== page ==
Wednesday, 16 March 2011
South Sudan pulls out of talks with North
South Sudan's governing Sudan People's Liberation Movement (SPLM) announced on Saturday 12th March that it was suspending all talks with the north's National Congress Party (NCP). Pagan Amum, secretary general of the SPLM made the announcement at a press conference, and accused the north of working to destabilise the emerging independent state of South Sudan.
"The SPLM has decided to suspend the dialogue with the NCP because of its policies and its support of the armed militia in south Sudan," Amum said.
Amum said his government had detailed information of a plan by the NCP to topple to the South Sudan government before it declares independence on 9th July, 2011. He also said there was evidence that the NCP has been supporting various militia groups in the south with the intention of carrying out a genocide in the region.
He added that the NCP was trying to push the Arab Misseriya tribes into confrontation with the South Sudan government and to cripple the Abyei protocol.
Dozens of people have been killed in recent clashes between the SPLA and a rebel militia in South Sudan's Upper Nile State and between the SPLA and the Misseriya in the Abyei area.
The SPLM released confidential documents detailing the NCP's alleged plot to overthrow the southern government by supporting, arming, training and financing militias opposed to the South.
The documents, dating from 2008-2010, include information involving the northern military high command, the army's logistical deparment and intelligence units, as well as the defence ministry, according to the Sudan Tribune.
The NCP has denied the SPLM's accusations, and in a statement issued on Monday 14th March, NCP political secretary Ibrahim Gandoor said that the SPLM was seeking a scapegoat for its problems now that it was being confronted by a large armed opposition.
The NCP issued a further statement on Tuesday 15th Mach denouncing what it called 'fabricated documents' aimed at igniting hatred between the two sides and provoking a return to war.
The international community has responded quickly, appealing to the leaders of South Sudan to resume negotiations on post-referendum arrangements. Thabo Mbeki, the former South African president and chairman of the African Union (AU) High-Level Panel on Sudan told reporters at a press conference in Juba, South Sudan's capital, that he remains optimistic that the two parties will get back to the negotiating table.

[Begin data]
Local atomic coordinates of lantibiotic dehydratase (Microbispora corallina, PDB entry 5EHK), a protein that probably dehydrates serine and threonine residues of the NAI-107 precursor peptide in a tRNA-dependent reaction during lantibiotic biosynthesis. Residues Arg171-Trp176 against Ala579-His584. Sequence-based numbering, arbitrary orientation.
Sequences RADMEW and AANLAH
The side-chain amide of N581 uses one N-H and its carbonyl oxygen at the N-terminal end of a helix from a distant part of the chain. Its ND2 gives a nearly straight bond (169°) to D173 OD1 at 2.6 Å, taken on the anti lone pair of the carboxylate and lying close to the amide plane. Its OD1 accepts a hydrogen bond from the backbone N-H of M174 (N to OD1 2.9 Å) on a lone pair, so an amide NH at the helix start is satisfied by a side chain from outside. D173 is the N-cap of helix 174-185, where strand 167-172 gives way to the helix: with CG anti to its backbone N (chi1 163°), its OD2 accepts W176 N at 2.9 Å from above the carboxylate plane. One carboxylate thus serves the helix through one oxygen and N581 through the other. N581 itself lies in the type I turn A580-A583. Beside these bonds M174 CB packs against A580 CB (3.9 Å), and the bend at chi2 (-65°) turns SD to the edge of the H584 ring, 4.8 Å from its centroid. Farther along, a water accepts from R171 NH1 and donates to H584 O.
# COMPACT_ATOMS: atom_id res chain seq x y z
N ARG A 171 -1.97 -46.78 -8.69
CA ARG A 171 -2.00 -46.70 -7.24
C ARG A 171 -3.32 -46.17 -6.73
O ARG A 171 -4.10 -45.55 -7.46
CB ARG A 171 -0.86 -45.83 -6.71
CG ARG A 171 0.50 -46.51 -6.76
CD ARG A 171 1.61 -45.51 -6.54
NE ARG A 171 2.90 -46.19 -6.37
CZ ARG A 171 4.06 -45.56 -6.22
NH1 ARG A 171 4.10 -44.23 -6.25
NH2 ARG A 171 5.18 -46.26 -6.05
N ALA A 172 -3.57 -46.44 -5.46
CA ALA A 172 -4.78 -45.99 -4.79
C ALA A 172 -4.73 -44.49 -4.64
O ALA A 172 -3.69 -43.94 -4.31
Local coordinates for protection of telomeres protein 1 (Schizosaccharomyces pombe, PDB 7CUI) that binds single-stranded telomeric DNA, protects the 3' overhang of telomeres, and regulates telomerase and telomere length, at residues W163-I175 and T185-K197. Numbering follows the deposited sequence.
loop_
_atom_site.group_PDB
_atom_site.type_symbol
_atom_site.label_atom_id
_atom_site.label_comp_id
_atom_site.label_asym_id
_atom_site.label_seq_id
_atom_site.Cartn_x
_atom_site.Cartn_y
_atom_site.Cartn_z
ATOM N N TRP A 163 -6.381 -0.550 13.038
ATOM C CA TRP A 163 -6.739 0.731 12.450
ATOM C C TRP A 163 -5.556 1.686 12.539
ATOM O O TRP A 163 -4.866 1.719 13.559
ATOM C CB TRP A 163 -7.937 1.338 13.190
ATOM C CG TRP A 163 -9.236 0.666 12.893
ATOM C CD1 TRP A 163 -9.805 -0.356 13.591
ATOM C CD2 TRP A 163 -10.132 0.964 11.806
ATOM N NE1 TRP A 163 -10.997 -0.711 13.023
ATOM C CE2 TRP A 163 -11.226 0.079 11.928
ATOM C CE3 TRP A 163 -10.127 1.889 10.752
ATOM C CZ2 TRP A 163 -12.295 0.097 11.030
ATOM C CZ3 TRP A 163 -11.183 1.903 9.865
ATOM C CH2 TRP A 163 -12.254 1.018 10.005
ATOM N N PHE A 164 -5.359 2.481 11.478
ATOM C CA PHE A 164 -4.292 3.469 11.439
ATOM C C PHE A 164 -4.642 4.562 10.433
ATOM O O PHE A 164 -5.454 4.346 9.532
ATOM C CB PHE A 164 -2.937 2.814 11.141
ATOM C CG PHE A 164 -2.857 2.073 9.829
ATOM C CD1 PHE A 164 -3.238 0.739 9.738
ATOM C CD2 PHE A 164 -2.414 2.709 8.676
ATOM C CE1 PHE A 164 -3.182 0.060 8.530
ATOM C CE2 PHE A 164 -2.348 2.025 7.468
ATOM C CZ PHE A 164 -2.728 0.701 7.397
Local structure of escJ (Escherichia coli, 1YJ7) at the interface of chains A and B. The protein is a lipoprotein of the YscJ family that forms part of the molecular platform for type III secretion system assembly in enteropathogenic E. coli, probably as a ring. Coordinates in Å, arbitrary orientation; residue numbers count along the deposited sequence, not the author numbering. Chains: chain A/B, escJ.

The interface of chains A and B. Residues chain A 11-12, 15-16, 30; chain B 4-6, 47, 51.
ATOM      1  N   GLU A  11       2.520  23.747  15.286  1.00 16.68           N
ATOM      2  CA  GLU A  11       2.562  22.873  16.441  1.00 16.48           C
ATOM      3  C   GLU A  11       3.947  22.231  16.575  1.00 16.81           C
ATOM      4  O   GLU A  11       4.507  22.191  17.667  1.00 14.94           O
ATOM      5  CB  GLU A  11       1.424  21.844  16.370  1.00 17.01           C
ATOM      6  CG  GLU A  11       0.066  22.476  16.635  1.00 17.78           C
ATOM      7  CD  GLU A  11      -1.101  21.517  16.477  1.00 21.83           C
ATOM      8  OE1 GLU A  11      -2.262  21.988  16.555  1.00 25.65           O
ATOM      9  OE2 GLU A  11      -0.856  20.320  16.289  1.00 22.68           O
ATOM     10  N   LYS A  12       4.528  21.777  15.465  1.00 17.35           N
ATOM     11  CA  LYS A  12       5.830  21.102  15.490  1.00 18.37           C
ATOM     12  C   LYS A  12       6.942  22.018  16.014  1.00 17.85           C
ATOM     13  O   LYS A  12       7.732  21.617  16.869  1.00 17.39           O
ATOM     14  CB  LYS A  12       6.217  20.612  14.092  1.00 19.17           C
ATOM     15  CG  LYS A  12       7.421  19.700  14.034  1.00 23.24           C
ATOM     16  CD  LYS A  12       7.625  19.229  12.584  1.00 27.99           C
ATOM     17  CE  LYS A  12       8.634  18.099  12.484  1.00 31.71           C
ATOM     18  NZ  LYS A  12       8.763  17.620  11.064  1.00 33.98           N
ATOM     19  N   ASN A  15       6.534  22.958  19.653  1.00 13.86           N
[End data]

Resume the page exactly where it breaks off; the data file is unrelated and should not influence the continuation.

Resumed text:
Mbeki met with South Sudan's Vice President Riek Machar on Tuesday in Juba to stress the importance of resuming negotiations to prevent any deterioration of the situation.
The Sudan Troika – the US, UK and Norway – issued a joint statemnet on Tuesday, expressing 'serious concern' over the south's decision to freeze talks with the north. The Troika, which played a major role in establishing the Comprehensive Peace Agreement (CPA) in 2005, which brought the civil war to an end, said it was 'critical' that talks resumed.
The Troika's statement, posted on the UK's Foreign and Commonwealth Office (FCO) website, said “we urge President Bashir and President Kiir to take steps against alleged actions that destabilize each other's governments and territories, and to lay the ground for mutual cooperation with the goal of the creation of two viable states in July.”
The statement also reminded both parties of their obligation to permit the UN Mission in Sudan (UNMIS) full access to the Abyei area. The UN Secretary-General's office released a statement on Monday complaining that the mission had been refused access to areas of conflict in Abyei and restricted in its movement.
South Sudan voted in a January referendum to seceded from the North and form a new country. A number of issues remain unresolved between the two countries, including oil revenues, border demarcation and the ownership of the border-straddling Abyei region.
Violence has plagued the border region and the south since the referendum. Renegade Southern army general Gorge Athor's forces attacked Malakal town in the Upper Nile State on Saturday, the latest in a series of bloody clashes. The SPLM accuses the north of funding Athor's militia.
Sources: Sudan Tribune, FCO, Eastday
For more information on Sudan, see the Menas Borders website, here.